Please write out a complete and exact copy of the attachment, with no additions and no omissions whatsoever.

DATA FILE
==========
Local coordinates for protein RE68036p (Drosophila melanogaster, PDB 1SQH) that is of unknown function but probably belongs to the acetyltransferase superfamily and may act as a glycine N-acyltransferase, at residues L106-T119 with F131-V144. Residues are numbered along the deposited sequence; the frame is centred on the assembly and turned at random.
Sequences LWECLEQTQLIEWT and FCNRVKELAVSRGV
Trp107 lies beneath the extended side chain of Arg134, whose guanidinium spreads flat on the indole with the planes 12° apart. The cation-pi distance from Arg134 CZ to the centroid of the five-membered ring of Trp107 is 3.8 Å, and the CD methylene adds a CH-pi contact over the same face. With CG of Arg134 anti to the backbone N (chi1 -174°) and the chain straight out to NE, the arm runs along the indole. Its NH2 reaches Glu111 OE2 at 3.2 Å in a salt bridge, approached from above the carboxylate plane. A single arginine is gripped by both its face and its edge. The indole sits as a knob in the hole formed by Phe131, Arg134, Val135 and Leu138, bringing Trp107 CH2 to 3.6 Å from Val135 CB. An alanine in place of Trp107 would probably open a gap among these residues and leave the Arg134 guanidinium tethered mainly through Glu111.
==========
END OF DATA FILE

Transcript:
Local coordinates for protein RE68036p (Drosophila melanogaster, PDB 1SQH) that is of unknown function but probably belongs to the acetyltransferase superfamily and may act as a glycine N-acyltransferase, at residues L106-T119 with F131-V144. Residues are numbered along the deposited sequence; the frame is centred on the assembly and turned at random.
Sequences LWECLEQTQLIEWT and FCNRVKELAVSRGV
Trp107 lies beneath the extended side chain of Arg134, whose guanidinium spreads flat on the indole with the planes 12° apart. The cation-pi distance from Arg134 CZ to the centroid of the five-membered ring of Trp107 is 3.8 Å, and the CD methylene adds a CH-pi contact over the same face. With CG of Arg134 anti to the backbone N (chi1 -174°) and the chain straight out to NE, the arm runs along the indole. Its NH2 reaches Glu111 OE2 at 3.2 Å in a salt bridge, approached from above the carboxylate plane. A single arginine is gripped by both its face and its edge. The indole sits as a knob in the hole formed by Phe131, Arg134, Val135 and Leu138, bringing Trp107 CH2 to 3.6 Å from Val135 CB. An alanine in place of Trp107 would probably open a gap among these residues and leave the Arg134 guanidinium tethered mainly through Glu111.